Question: In your recent post “How can I tell if my PM program's a turkey?” you wrote: "Remember that most PMs should be inspections that are focused on finding equipment in the act of failure, i.e. the P-F curve. If the craftspeople are fixing everything on the PM and not generating corrective work orders, there is most likely very little backlog to plan and schedule. This lack of corrective work impedes proactive work management and drives down the levels of craft efficiency achievable. Intrusive PMs can increase the level of self-induced failures by disturbing otherwise stable assets."
Are you saying that corrective actions taken during a PM should be recorded on separate work orders? And if so, why?
Allen, reliability engineer, Iowa
Answer: Hello, Allen. Consider that the goal of planning and scheduling work is to eliminate avoidable delays (looking for information or parts, starting work that's not a priority now, or waiting on equipment to be available for work). We want to reduce the level of reactivity and drive improvements in craft efficiency. With craft efficiency, we are not trying to make people work harder; rather, we want to give them the things they need to do their work. Not having the time or materials to do their job is a typical technician complaint.
All that said, we want to move from unplanned work, which is typically reactive, to proactive planned and scheduled work. So a metric we use is planned vs. unplanned (emergency or urgent work that happens in the current week). We look for a target of 90% planned and 10% unplanned or reactive work.
On the P-F curve, we have the point of installation or restoration – some period before we can find the potential for failure (the "P"), and the point of functional failure when the asset no longer meets the user requirements (the "F"). We know that finding things in the act of failure and having a window of time in which to plan corrective work, get the materials without expediting them, and schedule the work for the optimum time is the least-expensive route for dealing with the majority of failures. Most failures are random, not time-based.
The inspections/repairs that you mention are being executed on a time-based approach when the technician is identifying the "F," not the "P," from above. The techs are doing the PM, finding the failure, and executing the repair. The "do it now" approach prevents the planning and scheduling of work. We accomplish less work during the same period; parts not stocked are expedited; more stocked parts are required; other PMs get deferred; costs rise; and the organization is way more reactive than necessary.
With inspection PMs, technicians should be looking for the "P," as I indicated. When finding the "P," they should generate a corrective work order that is then executed via the work execution process, i.e. planning and scheduling. The ‘P” was an established point. Say the pump is capable of producing 120 GPM and the user wants a minimum of 100 GPM. Assume establishing the "P" at 107 GPM when the impeller has degraded to that point that allows us to plan, schedule, and execute the work at optimum time and costs. When a technician is performing the inspection and finds a value less than 107 GPM, he or she has two choices.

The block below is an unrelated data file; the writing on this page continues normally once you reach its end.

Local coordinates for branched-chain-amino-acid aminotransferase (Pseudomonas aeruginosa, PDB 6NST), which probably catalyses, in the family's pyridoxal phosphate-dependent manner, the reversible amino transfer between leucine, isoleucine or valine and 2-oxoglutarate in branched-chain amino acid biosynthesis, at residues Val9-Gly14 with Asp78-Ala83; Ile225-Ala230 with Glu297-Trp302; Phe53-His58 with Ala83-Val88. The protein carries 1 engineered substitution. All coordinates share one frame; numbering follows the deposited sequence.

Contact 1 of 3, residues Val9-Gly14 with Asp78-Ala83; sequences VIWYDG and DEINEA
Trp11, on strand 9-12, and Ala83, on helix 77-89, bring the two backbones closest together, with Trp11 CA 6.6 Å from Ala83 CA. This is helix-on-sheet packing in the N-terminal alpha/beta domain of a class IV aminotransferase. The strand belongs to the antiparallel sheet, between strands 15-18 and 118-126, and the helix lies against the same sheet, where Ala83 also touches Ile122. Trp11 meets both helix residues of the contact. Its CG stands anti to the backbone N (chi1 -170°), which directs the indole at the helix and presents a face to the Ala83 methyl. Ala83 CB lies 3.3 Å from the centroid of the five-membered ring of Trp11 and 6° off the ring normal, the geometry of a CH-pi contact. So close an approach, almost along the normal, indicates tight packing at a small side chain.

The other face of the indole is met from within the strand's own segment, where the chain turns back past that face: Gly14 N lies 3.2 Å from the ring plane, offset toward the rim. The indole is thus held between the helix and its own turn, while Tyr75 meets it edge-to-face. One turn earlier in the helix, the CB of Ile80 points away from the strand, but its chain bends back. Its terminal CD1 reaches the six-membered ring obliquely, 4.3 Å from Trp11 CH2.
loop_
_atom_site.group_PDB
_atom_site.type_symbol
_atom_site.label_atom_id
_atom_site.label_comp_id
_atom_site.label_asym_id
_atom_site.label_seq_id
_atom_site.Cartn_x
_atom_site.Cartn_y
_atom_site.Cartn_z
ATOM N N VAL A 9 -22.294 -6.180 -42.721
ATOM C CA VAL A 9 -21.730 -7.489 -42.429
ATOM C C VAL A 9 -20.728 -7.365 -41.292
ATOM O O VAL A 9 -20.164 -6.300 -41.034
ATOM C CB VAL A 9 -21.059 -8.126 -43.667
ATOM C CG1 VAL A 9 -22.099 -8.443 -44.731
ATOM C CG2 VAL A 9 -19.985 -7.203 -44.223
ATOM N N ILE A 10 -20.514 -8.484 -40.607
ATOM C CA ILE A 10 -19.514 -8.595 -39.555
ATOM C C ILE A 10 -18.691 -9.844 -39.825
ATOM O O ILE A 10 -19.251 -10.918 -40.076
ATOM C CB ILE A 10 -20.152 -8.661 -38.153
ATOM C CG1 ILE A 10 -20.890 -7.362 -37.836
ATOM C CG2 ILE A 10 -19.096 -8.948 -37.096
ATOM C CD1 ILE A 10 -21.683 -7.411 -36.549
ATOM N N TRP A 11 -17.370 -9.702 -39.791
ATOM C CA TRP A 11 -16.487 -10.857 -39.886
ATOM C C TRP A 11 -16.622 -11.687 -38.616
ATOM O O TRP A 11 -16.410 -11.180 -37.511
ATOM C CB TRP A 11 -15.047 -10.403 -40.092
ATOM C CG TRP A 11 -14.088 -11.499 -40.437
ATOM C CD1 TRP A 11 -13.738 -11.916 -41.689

- If the value is in a range from, say, 107 down to 105 GPM, then a corrective work order can be generated, as we have discussed. The CMMS work type should be set to ‘CM from PM’ as an example to show that the item was found on the PM for later use to demonstrate PM program value. This approach is the ideal situation.
- If the flow is closer to the point of failure "F," and the pump will fail at some point to meet the user requirements before the next repair window, then the technician can decide to replace the item now (fix it now in the PM window).
When deciding to fix it now, there is a rule of thumb that most organizations overlook: Set a time limit for fixing things with the PM work order. If the repair takes less than 20 or 30 minutes, capture the labor and materials on that PM work order. In the case of the impeller, the time required will be much greater. If the time exceeds the value that you set (30 minutes in this example), then the technician must write an emergency work order to fix it, as an emergency is what it is – the technician found the failure. At this point, the repair is unplanned and reactive. As is typical with reactive work, the technician spends more time chasing the parts and getting information to do the work, and costs are higher than if the work were planned and scheduled. Not to mention, the technician likely can’t complete the other work assigned for the day.
Another benefit of generating corrective work orders from the PM is that it will help determine the actual time required to execute the PM tasks on a repetitve basis. If you're fixing broken items when doing the PMs, the time required will fluctuate greatly each time. We can never put together an accurate work schedule with this approach.
Poorly designing the PM tasks to where technicians find the "F" on what should be inspection PMs means that many PMs require asset downtime. These PMs reduce asset availability and reduce production’s willingness to find line downtime for PMs and corrective work because you can never tell them how long the PM activities will take to execute. Your business processes for work execution should have all of this documented as training tools and ways of working.
What other insights might you have on this topic that did I not mention? Send me an email at the address below and I will respond. Please post your comments so everyone can all learn.
Jeff Shiver, CMRP
If you have problems in the fields of maintenance, reliability, planning and scheduling, MRO storerooms, or leadership as examples, please contact Jeff Shiver with your question(s) here.